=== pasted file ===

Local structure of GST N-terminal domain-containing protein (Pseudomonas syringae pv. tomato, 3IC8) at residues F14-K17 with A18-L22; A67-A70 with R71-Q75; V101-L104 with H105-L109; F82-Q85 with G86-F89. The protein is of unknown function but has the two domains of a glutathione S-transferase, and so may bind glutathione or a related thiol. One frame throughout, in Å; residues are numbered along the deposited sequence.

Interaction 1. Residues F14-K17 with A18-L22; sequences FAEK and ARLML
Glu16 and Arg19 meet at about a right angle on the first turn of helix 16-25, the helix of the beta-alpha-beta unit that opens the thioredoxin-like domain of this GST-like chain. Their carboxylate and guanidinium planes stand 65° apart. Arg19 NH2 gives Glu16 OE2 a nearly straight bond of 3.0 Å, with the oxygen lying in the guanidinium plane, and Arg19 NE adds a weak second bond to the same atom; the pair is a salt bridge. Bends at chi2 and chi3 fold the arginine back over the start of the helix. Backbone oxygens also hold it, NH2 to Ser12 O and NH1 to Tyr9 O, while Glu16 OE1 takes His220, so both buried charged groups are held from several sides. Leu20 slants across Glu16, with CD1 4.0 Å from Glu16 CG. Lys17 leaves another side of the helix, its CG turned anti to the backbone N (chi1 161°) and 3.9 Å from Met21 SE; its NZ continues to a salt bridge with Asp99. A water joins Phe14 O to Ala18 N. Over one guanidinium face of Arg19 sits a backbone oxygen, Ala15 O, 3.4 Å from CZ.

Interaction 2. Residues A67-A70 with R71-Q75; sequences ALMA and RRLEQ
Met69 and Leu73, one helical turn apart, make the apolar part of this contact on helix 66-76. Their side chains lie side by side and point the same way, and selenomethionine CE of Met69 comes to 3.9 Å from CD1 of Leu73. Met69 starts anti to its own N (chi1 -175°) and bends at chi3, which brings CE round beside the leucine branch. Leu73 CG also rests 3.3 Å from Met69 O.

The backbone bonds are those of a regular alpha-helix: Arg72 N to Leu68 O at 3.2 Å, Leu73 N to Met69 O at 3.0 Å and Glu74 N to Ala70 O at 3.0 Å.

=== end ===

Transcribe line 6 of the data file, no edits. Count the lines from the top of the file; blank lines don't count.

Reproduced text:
The backbone bonds are those of a regular alpha-helix: Arg72 N to Leu68 O at 3.2 Å, Leu73 N to Met69 O at 3.0 Å and Glu74 N to Ala70 O at 3.0 Å.